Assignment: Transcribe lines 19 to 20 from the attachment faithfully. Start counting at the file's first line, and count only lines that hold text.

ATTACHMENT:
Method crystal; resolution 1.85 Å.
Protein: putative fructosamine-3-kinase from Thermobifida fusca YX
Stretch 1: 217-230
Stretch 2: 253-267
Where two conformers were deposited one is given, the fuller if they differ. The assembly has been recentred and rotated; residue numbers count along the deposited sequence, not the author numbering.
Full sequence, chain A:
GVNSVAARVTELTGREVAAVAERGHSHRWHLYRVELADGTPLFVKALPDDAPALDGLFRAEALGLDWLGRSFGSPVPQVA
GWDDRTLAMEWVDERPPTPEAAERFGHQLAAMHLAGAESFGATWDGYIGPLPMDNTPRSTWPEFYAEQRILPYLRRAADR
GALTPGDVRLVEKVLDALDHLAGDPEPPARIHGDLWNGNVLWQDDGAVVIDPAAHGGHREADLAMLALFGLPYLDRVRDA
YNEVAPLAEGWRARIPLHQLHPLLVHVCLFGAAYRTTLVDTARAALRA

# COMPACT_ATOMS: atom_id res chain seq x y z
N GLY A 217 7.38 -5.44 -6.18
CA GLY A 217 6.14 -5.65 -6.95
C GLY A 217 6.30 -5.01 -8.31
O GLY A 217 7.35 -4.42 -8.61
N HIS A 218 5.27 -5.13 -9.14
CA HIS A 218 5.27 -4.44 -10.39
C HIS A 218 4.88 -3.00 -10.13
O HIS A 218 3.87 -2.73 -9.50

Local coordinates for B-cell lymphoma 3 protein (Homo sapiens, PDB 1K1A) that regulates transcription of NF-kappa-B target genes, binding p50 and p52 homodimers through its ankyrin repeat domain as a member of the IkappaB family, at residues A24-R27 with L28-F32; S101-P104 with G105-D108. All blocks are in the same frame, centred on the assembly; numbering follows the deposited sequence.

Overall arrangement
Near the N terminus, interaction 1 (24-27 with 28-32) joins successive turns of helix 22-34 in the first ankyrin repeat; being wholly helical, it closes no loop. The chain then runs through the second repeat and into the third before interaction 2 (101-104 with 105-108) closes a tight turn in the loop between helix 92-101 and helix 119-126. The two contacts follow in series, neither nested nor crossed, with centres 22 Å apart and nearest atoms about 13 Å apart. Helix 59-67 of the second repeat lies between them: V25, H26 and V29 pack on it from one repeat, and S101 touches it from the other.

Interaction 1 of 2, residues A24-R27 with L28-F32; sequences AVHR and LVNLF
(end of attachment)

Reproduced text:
O HIS A 218 3.87 -2.73 -9.50

Local coordinates for B-cell lymphoma 3 protein (Homo sapiens, PDB 1K1A) that regulates transcription of NF-kappa-B target genes, binding p50 and p52 homodimers through its ankyrin repeat domain as a member of the IkappaB family, at residues A24-R27 with L28-F32; S101-P104 with G105-D108. All blocks are in the same frame, centred on the assembly; numbering follows the deposited sequence.